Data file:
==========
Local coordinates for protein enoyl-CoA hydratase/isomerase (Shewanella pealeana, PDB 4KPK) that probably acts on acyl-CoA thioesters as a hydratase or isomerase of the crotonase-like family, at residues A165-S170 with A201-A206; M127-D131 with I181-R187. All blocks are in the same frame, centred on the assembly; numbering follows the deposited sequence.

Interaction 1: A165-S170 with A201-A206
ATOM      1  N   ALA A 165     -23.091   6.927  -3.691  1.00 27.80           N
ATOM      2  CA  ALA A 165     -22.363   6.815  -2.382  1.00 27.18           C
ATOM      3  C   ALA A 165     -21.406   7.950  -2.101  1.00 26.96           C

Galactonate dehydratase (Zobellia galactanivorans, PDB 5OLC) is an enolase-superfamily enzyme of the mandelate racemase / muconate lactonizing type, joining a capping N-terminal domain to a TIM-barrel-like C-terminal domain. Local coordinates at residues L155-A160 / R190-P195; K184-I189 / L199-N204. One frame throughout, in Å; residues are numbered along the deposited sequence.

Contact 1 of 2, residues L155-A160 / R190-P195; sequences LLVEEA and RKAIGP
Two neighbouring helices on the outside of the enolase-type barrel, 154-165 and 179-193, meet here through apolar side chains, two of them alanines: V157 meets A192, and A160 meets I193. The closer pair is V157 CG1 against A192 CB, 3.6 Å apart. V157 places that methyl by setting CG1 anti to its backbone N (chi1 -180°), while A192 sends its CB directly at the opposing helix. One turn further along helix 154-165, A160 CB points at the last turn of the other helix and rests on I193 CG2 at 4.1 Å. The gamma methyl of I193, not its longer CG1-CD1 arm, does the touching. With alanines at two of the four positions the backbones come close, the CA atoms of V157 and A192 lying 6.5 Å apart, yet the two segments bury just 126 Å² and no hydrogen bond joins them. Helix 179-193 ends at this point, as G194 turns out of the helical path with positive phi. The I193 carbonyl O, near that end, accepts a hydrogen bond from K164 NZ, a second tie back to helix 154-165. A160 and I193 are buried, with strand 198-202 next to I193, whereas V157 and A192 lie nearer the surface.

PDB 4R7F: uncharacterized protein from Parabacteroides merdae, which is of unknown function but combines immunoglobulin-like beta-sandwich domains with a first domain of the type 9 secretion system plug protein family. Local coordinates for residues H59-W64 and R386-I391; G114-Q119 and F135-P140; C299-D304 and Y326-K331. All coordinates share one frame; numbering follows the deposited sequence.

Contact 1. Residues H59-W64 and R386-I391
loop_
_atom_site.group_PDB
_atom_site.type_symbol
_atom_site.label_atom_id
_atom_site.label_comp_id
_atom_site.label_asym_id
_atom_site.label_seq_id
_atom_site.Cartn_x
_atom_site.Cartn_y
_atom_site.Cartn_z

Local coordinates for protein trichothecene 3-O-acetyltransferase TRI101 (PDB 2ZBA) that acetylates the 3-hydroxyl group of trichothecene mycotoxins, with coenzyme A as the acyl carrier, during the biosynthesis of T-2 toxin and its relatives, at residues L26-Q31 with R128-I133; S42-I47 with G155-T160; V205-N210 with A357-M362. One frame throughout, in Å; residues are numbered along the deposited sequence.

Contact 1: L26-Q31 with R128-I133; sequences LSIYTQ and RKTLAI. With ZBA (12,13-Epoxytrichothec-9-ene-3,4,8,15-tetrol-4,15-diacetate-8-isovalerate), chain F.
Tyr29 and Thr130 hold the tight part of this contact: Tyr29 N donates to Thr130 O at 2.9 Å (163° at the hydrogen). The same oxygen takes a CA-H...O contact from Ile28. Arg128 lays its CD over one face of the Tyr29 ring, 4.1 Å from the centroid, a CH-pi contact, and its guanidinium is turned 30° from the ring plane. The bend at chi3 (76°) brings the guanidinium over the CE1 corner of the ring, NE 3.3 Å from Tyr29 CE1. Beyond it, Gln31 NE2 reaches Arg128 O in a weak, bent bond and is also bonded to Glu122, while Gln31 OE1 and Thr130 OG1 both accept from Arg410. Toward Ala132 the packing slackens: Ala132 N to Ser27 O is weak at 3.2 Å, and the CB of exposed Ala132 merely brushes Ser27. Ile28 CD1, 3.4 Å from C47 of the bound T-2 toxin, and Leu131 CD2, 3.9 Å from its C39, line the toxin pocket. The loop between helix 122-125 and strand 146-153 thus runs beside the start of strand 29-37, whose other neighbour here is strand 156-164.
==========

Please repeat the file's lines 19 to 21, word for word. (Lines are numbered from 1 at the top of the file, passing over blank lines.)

_atom_site.Cartn_y
_atom_site.Cartn_z

Local coordinates for protein trichothecene 3-O-acetyltransferase TRI101 (PDB 2ZBA) that acetylates the 3-hydroxyl group of trichothecene mycotoxins, with coenzyme A as the acyl carrier, during the biosynthesis of T-2 toxin and its relatives, at residues L26-Q31 with R128-I133; S42-I47 with G155-T160; V205-N210 with A357-M362. One frame throughout, in Å; residues are numbered along the deposited sequence.